- The Washington Times - Friday, February 18, 2005

RICHMOND — Red-light cameras in Northern Virginia will have to come down July 1, following a House committee’s decision yesterday to reject legislation extending the program.

The pilot program ” in six Northern Virginia localities and Virginia Beach ” gave police departments an affordable way of catching red-light runners. Supporters say the cameras make roads safer. However, critics say the cameras are really money-making devices that invade a resident’s privacy and cause rear-end collisions.

Delegate Clifford L. Athey, Warren County Republican, said he knows that jammed-packed Northern Virginia roads are drawing comparisons to the Wild West and Dodge City.

But “the citizens who live there have some constitutional rights,” he said.

Mr. Athey said ticketing with cameras denies a motorist the rights “to confront one’s accuser” and “to be left alone.”

The House Militia, Police and Public Safety Committee yesterday rejected several transportation-related bills ” including four others on red-light cameras and one to more strictly enforce the seat-belt law. There was little debate on the bills, which committee members have rejected for years. However, the committee endorsed a bill to prohibit motorists under age 18 from talking on cell phones while driving.

The Northern Virginia jurisdictions with red-light cameras are Alexandria, Arlington and Fairfax counties, Fairfax City, Falls Church and Vienna. The pilot program began in 1995, and allows jurisdictions to issue a $50 ticket through the mail. The bills rejected yesterday would have extended the program until 2007.

Officials from several jurisdictions dispute the argument that the cameras are for making money, not safety.

Alexandria officials said the cameras have not made money since installed in 1997, but the number of violations has dropped off “tremendously.”

Fairfax County officials said the have spent at least $1.47 million on the program since 2000, and have yet to break even.

“This is not about writing tickets, it is not about generating revenue,” said Sen. Kenneth W. Stolle, a Virginia Beach Republican whose bill to extend the pilot program was rejected 11-10.

“I don’t think anybody here wants to jeopardize the safety of those on our streets,” continued Mr. Stolle, a former police traffic sergeant. “This is a simple, simple measure.”

In the District, red-light cameras at 39 intersections have generated fines of more than $29 million since 1999.

The penalty in the District is a $75 ticket and two points on a driver’s license. However, the Metropolitan Police Department says the points are not being assessed. The Virginia jurisdictions do not assess points.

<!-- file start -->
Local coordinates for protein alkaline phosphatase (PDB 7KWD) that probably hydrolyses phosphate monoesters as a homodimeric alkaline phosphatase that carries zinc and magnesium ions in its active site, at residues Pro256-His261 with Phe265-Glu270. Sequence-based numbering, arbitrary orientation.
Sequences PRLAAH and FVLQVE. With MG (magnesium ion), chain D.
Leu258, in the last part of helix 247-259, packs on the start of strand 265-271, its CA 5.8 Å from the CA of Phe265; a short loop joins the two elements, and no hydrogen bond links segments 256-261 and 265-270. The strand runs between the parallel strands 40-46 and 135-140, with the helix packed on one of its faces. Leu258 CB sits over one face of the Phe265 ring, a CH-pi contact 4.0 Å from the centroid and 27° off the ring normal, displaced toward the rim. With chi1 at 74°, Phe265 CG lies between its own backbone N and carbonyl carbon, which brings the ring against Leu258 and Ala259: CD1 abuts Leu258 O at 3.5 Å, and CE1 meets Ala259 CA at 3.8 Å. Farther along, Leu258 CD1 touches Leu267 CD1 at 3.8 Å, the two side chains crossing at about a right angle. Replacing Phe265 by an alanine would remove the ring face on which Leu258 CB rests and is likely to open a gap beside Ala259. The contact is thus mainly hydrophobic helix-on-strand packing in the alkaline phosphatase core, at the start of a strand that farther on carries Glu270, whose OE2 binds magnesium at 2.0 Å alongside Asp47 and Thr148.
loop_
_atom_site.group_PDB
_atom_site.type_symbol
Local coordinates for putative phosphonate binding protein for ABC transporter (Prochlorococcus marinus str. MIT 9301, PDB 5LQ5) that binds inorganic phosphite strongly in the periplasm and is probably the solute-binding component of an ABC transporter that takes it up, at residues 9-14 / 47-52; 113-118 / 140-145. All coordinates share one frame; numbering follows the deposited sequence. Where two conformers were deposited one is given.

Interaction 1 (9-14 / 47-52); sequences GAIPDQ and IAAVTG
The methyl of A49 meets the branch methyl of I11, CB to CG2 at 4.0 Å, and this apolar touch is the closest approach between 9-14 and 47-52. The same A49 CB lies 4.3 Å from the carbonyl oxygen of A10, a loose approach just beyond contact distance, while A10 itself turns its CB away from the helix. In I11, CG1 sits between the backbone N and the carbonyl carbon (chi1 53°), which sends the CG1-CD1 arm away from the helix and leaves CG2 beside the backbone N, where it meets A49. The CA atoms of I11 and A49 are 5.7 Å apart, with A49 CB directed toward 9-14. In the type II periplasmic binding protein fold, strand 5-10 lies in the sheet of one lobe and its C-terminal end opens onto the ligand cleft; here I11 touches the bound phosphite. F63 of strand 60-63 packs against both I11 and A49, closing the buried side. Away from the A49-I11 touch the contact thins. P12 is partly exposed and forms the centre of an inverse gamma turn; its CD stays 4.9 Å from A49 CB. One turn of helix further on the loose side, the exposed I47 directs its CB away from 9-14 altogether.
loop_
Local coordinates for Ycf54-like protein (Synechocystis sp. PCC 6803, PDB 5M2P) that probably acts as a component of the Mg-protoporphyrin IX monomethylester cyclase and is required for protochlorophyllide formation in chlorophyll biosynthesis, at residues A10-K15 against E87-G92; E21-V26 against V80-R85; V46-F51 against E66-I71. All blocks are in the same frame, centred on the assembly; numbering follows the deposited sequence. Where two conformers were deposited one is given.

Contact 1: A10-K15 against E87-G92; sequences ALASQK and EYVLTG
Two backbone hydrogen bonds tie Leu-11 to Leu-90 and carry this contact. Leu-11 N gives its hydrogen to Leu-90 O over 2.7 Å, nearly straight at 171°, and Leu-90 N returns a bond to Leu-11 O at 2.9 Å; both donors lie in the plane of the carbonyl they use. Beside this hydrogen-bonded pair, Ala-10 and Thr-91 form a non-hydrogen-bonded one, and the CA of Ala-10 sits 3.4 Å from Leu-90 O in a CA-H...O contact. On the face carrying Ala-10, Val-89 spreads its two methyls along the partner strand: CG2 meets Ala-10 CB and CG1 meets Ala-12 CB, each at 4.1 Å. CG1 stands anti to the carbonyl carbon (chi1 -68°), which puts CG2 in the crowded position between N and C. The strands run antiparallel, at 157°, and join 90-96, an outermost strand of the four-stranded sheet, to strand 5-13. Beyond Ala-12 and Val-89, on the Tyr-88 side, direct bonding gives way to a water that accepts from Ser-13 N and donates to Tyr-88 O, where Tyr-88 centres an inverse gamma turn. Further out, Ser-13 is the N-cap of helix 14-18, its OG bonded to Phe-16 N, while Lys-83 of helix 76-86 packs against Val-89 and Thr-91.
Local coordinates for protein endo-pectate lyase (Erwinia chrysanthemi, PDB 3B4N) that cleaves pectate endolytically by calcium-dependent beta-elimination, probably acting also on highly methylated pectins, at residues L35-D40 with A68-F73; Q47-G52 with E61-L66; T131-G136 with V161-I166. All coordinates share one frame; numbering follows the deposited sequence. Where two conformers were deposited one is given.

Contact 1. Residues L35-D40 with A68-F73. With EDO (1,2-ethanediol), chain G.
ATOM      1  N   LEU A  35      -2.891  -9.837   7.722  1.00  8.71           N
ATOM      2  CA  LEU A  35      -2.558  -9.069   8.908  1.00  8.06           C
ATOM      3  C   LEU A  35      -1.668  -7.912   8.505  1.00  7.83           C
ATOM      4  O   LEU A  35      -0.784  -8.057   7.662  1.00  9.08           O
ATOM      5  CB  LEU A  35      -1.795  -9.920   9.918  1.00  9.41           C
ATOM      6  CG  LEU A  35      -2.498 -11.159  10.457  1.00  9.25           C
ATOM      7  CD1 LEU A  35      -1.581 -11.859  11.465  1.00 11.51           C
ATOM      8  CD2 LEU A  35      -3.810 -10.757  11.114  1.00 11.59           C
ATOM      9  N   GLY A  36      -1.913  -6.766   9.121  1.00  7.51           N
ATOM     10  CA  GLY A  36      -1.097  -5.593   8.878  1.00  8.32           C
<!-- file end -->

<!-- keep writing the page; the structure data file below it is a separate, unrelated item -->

“Photo-red is working,” said David Snyder, a Falls Church City Council member. “It is reducing violations. It is reducing crashes.”

Sen. Jeannemarie Devolites Davis, Fairfax Republican, said she was frustrated with the committee, which is dominated by conservative Republicans from mainly rural areas.

“I’m very disappointed with the shortsightedness of the majority of the members on this committee,” she said. “It’s a shame that they refused to open their minds and understand that we have traffic challenges in the densely populated areas that need solutions.”

The decision yesterday comes after The Washington Times earlier this month reported that a state study found a loophole in the camera program that could “completely undermine” its effectiveness.

“The average citizen is probably not aware of this…. but if word were widely disseminated, such knowledge could completely undermine the effectiveness of red-light camera programs,” said members of the study, commissioned by the state’s Department of Transportation.

The study points out that tickets can be sent by mail, but the state law requires that an official hand deliver the ticket before the motorist can be arrested or considered in contempt of court.

The study, by the Virginia Transportation Research Council, also recommends the state continue the program. Red-light violations declined by more than 20 percent in four of the seven jurisdictions, according to the study. However, the study also showed that the number of rear-end crashes has increased at some intersections.

Study co-author John Miller said lawmakers and transportation officials needed to know that if motorists widely ignore mailed tickets, hand delivering summonses could be too expensive for such a program to work.

Several lawmakers said because there is one week left in the 2005 General Assembly it is possible the pilot program could be continued. However, supporters and opponents said there’s only a slim chance.

Sen. William C. Mims, a Loudoun Republican who sponsored one of the bills, said intersections will become more dangerous come July 1.

“It’s a step backwards,” he said.

This article is based in part on wire service reports.

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